(2) Nothing in paragraph (1) shall prohibit direct communication by Internet posting or the use of other electronic means to disclose clinical laboratory test results by a treating health care professional who ordered the test for his or her patient or by a health care professional acting on behalf of, or with the authorization of, the treating health care professional who ordered the test.
(c) When a patient requests access to his or her laboratory test results by Internet posting, the health care professional shall advise the patient of any charges that may be assessed directly to the patient or insurer for the service and that the patient may call the health care professional for a more detailed explanation of the laboratory test results when delivered.
(d) The electronic disclosure of test results under this section shall be in accordance with any applicable federal law governing privacy and security of electronic personal health records. However, any state statute, if enacted, that governs privacy and security of electronic personal health records, shall apply to test results under this section and shall prevail over federal law if federal law permits.
(e) The test results to be reported to the patient pursuant to this section shall be recorded in the patient’s medical record, and shall be reported to the patient within a reasonable time period after the test results are received at the offices of the health care professional who requested the test.
(f) Notwithstanding subdivision (a), unless the patient requests the disclosure, the health care professional deems this disclosure as an appropriate means, and a health care professional has first discussed in person, by telephone, or by any other means of oral communication, the test results with the patient, in compliance with any other applicable laws, none of the following clinical laboratory test results and any other related results shall be disclosed to a patient by Internet posting or other electronic means:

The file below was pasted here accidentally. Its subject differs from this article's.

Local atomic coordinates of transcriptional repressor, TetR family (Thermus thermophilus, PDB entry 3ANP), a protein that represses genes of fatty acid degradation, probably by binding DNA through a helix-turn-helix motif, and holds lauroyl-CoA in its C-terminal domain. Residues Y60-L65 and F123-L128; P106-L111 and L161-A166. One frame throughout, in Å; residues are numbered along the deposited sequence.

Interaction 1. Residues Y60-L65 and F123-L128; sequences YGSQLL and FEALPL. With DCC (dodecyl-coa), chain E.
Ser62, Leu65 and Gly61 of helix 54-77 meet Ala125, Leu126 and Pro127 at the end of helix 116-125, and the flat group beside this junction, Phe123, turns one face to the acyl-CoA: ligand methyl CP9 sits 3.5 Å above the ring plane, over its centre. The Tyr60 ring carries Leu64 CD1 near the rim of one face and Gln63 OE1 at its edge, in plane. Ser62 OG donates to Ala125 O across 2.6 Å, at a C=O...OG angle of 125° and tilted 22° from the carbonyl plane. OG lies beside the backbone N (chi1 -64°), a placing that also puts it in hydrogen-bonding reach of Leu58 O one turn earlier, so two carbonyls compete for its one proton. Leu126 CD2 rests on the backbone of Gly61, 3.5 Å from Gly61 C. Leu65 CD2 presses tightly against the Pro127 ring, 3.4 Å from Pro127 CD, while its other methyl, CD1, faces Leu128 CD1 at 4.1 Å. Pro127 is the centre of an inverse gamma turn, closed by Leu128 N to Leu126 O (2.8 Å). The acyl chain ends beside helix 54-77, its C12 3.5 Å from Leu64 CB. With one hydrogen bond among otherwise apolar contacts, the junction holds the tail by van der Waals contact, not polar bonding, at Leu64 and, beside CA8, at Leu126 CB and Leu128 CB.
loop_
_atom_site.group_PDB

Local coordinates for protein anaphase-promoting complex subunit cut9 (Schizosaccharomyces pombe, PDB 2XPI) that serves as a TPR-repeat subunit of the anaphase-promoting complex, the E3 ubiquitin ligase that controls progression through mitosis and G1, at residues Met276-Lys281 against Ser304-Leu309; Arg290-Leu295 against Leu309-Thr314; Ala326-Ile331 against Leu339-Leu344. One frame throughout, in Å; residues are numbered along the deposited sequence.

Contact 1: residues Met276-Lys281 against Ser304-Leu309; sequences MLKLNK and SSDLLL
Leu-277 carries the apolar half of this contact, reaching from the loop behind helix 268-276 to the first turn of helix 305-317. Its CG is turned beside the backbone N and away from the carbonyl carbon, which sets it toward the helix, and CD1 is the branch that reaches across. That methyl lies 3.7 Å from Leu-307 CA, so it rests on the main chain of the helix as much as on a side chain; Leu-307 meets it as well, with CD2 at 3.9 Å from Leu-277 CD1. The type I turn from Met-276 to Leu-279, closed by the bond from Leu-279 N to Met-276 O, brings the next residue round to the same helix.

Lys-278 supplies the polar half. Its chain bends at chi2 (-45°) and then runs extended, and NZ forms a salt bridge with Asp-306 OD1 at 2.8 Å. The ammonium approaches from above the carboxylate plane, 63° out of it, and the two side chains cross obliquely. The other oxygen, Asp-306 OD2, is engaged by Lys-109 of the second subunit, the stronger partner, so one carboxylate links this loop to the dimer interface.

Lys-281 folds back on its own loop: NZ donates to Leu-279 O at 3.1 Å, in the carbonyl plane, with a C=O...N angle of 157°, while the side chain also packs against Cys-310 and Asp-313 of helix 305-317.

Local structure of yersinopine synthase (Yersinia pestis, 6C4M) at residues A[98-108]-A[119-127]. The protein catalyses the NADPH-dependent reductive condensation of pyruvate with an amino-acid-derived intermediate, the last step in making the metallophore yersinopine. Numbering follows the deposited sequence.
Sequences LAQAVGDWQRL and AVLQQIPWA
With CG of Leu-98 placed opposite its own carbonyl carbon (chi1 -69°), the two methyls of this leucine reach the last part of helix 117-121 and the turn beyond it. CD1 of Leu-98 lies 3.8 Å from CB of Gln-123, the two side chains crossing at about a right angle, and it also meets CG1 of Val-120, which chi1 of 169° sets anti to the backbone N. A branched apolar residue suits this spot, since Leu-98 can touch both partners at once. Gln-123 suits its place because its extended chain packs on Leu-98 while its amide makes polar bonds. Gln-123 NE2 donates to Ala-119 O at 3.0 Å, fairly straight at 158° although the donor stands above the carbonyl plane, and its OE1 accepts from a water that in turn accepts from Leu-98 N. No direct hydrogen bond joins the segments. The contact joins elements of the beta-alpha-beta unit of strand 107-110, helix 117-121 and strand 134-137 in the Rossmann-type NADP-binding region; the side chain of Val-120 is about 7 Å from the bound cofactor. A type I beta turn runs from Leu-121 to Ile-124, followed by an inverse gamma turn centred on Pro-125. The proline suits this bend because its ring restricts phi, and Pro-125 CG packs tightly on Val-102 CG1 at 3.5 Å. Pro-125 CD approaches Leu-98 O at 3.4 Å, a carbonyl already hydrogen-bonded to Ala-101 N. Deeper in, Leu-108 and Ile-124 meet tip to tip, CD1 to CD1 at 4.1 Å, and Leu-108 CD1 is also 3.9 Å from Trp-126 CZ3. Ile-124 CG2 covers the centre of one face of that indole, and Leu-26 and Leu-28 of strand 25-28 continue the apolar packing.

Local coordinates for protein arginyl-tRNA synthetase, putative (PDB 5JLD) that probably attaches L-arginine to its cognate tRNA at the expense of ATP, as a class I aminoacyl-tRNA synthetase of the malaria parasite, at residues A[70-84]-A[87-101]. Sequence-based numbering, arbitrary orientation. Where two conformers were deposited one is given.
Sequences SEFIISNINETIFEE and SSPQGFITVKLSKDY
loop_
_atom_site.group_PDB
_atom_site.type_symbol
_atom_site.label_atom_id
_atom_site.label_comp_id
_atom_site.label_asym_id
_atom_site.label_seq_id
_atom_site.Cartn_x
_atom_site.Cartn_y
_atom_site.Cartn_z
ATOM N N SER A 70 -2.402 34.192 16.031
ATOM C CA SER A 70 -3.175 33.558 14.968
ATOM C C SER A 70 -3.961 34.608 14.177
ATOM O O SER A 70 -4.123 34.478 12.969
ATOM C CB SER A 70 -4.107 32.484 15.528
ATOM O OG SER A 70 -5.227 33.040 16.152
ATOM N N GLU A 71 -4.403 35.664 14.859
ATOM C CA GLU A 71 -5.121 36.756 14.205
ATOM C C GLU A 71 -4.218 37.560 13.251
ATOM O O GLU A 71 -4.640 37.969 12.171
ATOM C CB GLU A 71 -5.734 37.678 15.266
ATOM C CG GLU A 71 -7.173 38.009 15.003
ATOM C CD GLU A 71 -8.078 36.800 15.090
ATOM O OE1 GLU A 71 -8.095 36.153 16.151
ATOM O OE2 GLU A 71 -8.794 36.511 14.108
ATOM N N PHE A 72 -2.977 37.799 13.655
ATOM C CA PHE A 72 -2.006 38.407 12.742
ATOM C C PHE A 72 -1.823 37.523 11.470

(1) HIV antibody test.
(2) Presence of antigens indicating a hepatitis infection.
(3) Abusing the use of drugs.
(4) Test results related to routinely processed tissues, including skin biopsies, Pap smear tests, products of conception, and bone marrow aspirations for morphological evaluation, if they reveal a malignancy.
(g) Patient identifiable test results and health information that have been provided under this section shall not be used for any commercial purpose without the consent of the patient, obtained in a manner consistent with the requirements of Section 56.11 of the Civil Code. In no event shall patient identifiable HIV-related test results and health information disclosed in this section be used in violation of subdivision (f) of Section 120980.
(h) Any third party to whom laboratory test results are disclosed pursuant to this section shall be deemed a provider of administrative services, as that term is used in paragraph (3) of subdivision (c) of Section 56.10 of the Civil Code, and shall be subject to all limitations and penalties applicable to that section.
(i) A patient may not be required to pay any cost, or be charged any fee, for electing to receive his or her laboratory results in any manner other than by Internet posting or other electronic form.
(j) A patient or his or her physician may revoke any consent provided under this section at any time and without penalty, except to the extent that action has been taken in reliance on that consent.